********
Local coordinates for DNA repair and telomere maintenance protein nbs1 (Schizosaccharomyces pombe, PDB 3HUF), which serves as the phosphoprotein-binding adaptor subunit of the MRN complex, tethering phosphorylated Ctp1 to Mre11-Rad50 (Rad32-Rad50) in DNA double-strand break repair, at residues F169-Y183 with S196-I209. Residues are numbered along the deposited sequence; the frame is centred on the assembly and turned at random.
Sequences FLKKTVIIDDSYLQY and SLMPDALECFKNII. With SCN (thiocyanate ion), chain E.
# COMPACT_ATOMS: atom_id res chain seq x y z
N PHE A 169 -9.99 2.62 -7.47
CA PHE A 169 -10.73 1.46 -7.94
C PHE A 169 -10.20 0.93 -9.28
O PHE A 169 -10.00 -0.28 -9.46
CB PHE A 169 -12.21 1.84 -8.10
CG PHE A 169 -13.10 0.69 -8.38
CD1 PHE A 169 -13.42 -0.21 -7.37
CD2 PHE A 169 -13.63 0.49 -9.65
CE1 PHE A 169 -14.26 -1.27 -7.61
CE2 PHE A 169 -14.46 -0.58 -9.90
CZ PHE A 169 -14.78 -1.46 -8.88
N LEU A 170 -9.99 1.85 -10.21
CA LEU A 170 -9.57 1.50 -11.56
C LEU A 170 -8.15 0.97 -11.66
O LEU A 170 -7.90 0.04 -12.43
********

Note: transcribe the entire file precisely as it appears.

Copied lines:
Local coordinates for DNA repair and telomere maintenance protein nbs1 (Schizosaccharomyces pombe, PDB 3HUF), which serves as the phosphoprotein-binding adaptor subunit of the MRN complex, tethering phosphorylated Ctp1 to Mre11-Rad50 (Rad32-Rad50) in DNA double-strand break repair, at residues F169-Y183 with S196-I209. Residues are numbered along the deposited sequence; the frame is centred on the assembly and turned at random.
Sequences FLKKTVIIDDSYLQY and SLMPDALECFKNII. With SCN (thiocyanate ion), chain E.
# COMPACT_ATOMS: atom_id res chain seq x y z
N PHE A 169 -9.99 2.62 -7.47
CA PHE A 169 -10.73 1.46 -7.94
C PHE A 169 -10.20 0.93 -9.28
O PHE A 169 -10.00 -0.28 -9.46
CB PHE A 169 -12.21 1.84 -8.10
CG PHE A 169 -13.10 0.69 -8.38
CD1 PHE A 169 -13.42 -0.21 -7.37
CD2 PHE A 169 -13.63 0.49 -9.65
CE1 PHE A 169 -14.26 -1.27 -7.61
CE2 PHE A 169 -14.46 -0.58 -9.90
CZ PHE A 169 -14.78 -1.46 -8.88
N LEU A 170 -9.99 1.85 -10.21
CA LEU A 170 -9.57 1.50 -11.56
C LEU A 170 -8.15 0.97 -11.66
O LEU A 170 -7.90 0.04 -12.43